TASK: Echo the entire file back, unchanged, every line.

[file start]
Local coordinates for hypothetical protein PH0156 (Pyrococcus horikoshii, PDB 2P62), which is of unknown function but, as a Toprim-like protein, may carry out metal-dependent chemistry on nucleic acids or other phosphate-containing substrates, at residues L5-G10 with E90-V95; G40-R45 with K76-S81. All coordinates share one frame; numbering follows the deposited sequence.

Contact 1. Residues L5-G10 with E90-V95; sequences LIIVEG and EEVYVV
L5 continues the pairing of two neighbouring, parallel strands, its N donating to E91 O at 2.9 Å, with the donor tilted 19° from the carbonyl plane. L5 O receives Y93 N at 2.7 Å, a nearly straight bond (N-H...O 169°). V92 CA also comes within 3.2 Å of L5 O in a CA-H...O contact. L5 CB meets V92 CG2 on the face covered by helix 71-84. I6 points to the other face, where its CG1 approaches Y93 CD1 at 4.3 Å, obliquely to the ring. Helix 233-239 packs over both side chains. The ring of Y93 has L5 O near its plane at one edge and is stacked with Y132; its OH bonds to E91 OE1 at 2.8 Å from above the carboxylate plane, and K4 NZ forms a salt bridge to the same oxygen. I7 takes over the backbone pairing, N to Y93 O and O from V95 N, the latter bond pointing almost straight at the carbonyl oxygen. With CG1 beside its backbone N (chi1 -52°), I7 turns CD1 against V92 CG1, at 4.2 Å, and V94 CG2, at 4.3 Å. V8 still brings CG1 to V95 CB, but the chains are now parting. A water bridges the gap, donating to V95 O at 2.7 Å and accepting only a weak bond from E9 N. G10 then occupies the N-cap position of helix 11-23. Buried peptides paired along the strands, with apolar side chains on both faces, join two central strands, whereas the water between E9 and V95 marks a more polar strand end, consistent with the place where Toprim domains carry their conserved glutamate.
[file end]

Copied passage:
Local coordinates for hypothetical protein PH0156 (Pyrococcus horikoshii, PDB 2P62), which is of unknown function but, as a Toprim-like protein, may carry out metal-dependent chemistry on nucleic acids or other phosphate-containing substrates, at residues L5-G10 with E90-V95; G40-R45 with K76-S81. All coordinates share one frame; numbering follows the deposited sequence.

Contact 1. Residues L5-G10 with E90-V95; sequences LIIVEG and EEVYVV
L5 continues the pairing of two neighbouring, parallel strands, its N donating to E91 O at 2.9 Å, with the donor tilted 19° from the carbonyl plane. L5 O receives Y93 N at 2.7 Å, a nearly straight bond (N-H...O 169°). V92 CA also comes within 3.2 Å of L5 O in a CA-H...O contact. L5 CB meets V92 CG2 on the face covered by helix 71-84. I6 points to the other face, where its CG1 approaches Y93 CD1 at 4.3 Å, obliquely to the ring. Helix 233-239 packs over both side chains. The ring of Y93 has L5 O near its plane at one edge and is stacked with Y132; its OH bonds to E91 OE1 at 2.8 Å from above the carboxylate plane, and K4 NZ forms a salt bridge to the same oxygen. I7 takes over the backbone pairing, N to Y93 O and O from V95 N, the latter bond pointing almost straight at the carbonyl oxygen. With CG1 beside its backbone N (chi1 -52°), I7 turns CD1 against V92 CG1, at 4.2 Å, and V94 CG2, at 4.3 Å. V8 still brings CG1 to V95 CB, but the chains are now parting. A water bridges the gap, donating to V95 O at 2.7 Å and accepting only a weak bond from E9 N. G10 then occupies the N-cap position of helix 11-23. Buried peptides paired along the strands, with apolar side chains on both faces, join two central strands, whereas the water between E9 and V95 marks a more polar strand end, consistent with the place where Toprim domains carry their conserved glutamate.